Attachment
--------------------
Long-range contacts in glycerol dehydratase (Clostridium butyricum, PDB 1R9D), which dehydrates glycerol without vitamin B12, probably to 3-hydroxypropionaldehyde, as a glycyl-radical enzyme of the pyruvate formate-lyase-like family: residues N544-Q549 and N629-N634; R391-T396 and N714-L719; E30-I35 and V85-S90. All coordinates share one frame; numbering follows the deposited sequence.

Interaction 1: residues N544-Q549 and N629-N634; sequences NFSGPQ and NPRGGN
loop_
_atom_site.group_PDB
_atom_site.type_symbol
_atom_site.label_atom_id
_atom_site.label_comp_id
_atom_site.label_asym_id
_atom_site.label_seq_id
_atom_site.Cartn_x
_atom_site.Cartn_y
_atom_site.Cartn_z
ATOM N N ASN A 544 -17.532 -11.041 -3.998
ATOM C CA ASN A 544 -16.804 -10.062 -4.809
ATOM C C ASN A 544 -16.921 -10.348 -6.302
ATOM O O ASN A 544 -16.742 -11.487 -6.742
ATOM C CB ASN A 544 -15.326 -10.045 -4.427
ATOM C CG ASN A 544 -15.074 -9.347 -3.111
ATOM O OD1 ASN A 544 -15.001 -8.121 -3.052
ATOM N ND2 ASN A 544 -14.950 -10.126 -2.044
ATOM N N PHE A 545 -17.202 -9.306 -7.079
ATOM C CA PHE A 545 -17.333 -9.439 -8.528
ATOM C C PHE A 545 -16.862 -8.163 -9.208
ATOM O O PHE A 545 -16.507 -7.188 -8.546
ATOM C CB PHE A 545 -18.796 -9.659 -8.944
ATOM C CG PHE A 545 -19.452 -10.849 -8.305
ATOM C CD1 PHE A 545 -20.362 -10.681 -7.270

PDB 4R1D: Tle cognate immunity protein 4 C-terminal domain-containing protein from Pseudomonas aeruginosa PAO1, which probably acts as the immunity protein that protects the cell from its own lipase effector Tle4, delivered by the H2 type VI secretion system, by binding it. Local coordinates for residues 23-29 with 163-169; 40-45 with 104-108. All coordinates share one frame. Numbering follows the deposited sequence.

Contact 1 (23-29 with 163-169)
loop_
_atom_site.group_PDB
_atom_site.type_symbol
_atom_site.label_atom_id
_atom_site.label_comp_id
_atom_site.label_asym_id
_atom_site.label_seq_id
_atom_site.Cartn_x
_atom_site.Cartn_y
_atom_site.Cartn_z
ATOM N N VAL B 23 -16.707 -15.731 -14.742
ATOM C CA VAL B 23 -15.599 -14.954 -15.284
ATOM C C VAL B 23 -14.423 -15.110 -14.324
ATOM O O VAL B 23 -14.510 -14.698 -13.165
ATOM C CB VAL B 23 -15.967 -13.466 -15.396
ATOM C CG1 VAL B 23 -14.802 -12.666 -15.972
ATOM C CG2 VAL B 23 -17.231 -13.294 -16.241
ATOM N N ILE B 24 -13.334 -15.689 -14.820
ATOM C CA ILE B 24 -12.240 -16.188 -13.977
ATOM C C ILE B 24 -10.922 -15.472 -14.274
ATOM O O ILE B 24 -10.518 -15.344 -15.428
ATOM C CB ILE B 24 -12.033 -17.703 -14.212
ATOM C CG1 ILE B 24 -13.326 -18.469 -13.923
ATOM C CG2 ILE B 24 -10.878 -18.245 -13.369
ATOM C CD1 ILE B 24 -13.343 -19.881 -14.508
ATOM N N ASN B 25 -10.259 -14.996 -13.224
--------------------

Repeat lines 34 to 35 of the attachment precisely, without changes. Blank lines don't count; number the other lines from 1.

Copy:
_atom_site.label_comp_id
_atom_site.label_asym_id